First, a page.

Heller’s human rights efforts began when she was an undergraduate at Dartmouth College where she was awarded the Campus Compact Howard Swearer National Student Humanitarian Award for her work on community food security and affordable housing. Later, Becca received a fellowship to conduct research on community-based solutions to AIDS-related malnutrition in Zimbabwe. After graduating from Dartmouth in 2005 summa cum laude, she continued to pursue this work as a Fulbright Scholar focusing on direct outreach with Malawi’s National Nutrition Policy for the Minister of Nutrition, HIV, and AIDS.


Heller is a Visiting Clinical Lecturer at Yale Law School. In addition to being the 2015 recipient of the Charles Bronfman Prize Heller has received numerous awards in recognition of her work with IRAP, including a fellowship from the Draper Richards Kaplan Foundation, a Skadden Fellowship, an Echoing Green Fellowship, a Gruber Human Rights Fellowship, a Cordes Fellowship, a Truman National Security Fellowship and a Dartmouth College Martin Luther King Jr. Emerging Leader in Social Justice Award. She was named one of The Christian Science Monitor’s “30 Under 30″ change-makers, and is a term member of the Council on Foreign Relations.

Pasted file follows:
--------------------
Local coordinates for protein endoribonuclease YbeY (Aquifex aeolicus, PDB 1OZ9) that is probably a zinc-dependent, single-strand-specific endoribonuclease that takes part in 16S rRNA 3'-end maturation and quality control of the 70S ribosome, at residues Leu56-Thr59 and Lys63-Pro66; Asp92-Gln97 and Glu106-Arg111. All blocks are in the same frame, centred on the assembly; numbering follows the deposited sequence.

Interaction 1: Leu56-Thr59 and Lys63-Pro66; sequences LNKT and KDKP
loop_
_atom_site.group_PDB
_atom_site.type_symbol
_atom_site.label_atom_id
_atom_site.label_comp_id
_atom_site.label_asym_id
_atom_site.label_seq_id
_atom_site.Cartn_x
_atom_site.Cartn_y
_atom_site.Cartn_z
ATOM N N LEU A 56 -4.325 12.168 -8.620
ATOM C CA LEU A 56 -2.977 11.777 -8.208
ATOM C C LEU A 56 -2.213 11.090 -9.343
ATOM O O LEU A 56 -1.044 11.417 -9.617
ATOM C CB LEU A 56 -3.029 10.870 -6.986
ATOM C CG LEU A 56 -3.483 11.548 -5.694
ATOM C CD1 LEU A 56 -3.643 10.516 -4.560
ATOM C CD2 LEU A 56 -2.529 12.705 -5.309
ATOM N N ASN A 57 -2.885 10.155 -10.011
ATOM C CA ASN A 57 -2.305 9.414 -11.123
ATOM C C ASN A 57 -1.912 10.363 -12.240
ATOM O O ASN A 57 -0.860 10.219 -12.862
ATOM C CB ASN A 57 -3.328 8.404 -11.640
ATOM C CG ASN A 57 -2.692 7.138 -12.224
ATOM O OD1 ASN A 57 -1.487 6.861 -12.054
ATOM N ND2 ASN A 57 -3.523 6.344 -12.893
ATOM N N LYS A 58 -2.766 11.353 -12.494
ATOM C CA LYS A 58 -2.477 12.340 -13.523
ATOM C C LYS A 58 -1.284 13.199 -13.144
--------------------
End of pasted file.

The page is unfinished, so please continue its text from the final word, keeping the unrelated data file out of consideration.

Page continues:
Heller received her J.D. from Yale Law School in 2010. While in law school, she participated in the Worker and Immigrant Rights Advocacy Clinic, the Immigration Legal Services Clinic and the Lowenstein International Human Rights Clinic. She served as an Articles Editor for the Yale Journal of International Law and received a Coker Fellowship to teach legal writing to first year law students. She was awarded the Charles G. Albom Prize for excellence in judicial and administrative appellate advocacy in connection with a law school clinical program.


Heller’s work with IRAP has been covered in The New York TimesThe Wall Street JournalThe Washington PostThe New Yorker, the BBC and other international publications. IRAP has also been featured in the VICE Media film The Interpreters, on Last Week Tonight with John Oliver, and at Tina Brown’s Women in the World Summit. She lives in Brooklyn, New York with her family.

Etgar Keret
Sam Goldman